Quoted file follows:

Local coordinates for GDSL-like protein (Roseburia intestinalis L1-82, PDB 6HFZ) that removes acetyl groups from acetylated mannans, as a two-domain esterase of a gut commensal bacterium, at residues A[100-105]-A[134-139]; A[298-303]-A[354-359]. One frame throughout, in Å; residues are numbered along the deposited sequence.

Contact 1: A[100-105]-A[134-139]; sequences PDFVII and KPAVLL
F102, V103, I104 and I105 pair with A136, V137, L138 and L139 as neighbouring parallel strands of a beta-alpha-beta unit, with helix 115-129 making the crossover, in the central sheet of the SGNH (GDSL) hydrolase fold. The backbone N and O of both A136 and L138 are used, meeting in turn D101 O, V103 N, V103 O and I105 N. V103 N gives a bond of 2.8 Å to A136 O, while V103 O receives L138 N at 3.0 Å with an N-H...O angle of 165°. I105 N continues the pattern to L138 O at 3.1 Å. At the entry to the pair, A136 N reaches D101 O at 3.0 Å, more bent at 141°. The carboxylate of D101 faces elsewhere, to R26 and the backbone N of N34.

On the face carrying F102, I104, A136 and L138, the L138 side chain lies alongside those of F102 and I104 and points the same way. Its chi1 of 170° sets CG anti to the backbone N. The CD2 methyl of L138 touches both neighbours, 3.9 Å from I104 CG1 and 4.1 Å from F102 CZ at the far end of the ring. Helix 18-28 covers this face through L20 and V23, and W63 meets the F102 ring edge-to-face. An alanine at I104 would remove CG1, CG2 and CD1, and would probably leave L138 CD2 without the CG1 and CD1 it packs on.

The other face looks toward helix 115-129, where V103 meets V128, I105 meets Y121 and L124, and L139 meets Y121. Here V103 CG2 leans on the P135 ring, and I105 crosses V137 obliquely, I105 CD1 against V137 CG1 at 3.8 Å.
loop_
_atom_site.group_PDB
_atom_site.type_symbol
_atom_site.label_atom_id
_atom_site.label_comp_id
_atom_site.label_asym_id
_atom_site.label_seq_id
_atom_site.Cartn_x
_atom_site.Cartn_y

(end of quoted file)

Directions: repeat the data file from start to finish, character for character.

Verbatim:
Local coordinates for GDSL-like protein (Roseburia intestinalis L1-82, PDB 6HFZ) that removes acetyl groups from acetylated mannans, as a two-domain esterase of a gut commensal bacterium, at residues A[100-105]-A[134-139]; A[298-303]-A[354-359]. One frame throughout, in Å; residues are numbered along the deposited sequence.

Contact 1: A[100-105]-A[134-139]; sequences PDFVII and KPAVLL
F102, V103, I104 and I105 pair with A136, V137, L138 and L139 as neighbouring parallel strands of a beta-alpha-beta unit, with helix 115-129 making the crossover, in the central sheet of the SGNH (GDSL) hydrolase fold. The backbone N and O of both A136 and L138 are used, meeting in turn D101 O, V103 N, V103 O and I105 N. V103 N gives a bond of 2.8 Å to A136 O, while V103 O receives L138 N at 3.0 Å with an N-H...O angle of 165°. I105 N continues the pattern to L138 O at 3.1 Å. At the entry to the pair, A136 N reaches D101 O at 3.0 Å, more bent at 141°. The carboxylate of D101 faces elsewhere, to R26 and the backbone N of N34.

On the face carrying F102, I104, A136 and L138, the L138 side chain lies alongside those of F102 and I104 and points the same way. Its chi1 of 170° sets CG anti to the backbone N. The CD2 methyl of L138 touches both neighbours, 3.9 Å from I104 CG1 and 4.1 Å from F102 CZ at the far end of the ring. Helix 18-28 covers this face through L20 and V23, and W63 meets the F102 ring edge-to-face. An alanine at I104 would remove CG1, CG2 and CD1, and would probably leave L138 CD2 without the CG1 and CD1 it packs on.

The other face looks toward helix 115-129, where V103 meets V128, I105 meets Y121 and L124, and L139 meets Y121. Here V103 CG2 leans on the P135 ring, and I105 crosses V137 obliquely, I105 CD1 against V137 CG1 at 3.8 Å.
loop_
_atom_site.group_PDB
_atom_site.type_symbol
_atom_site.label_atom_id
_atom_site.label_comp_id
_atom_site.label_asym_id
_atom_site.label_seq_id
_atom_site.Cartn_x
_atom_site.Cartn_y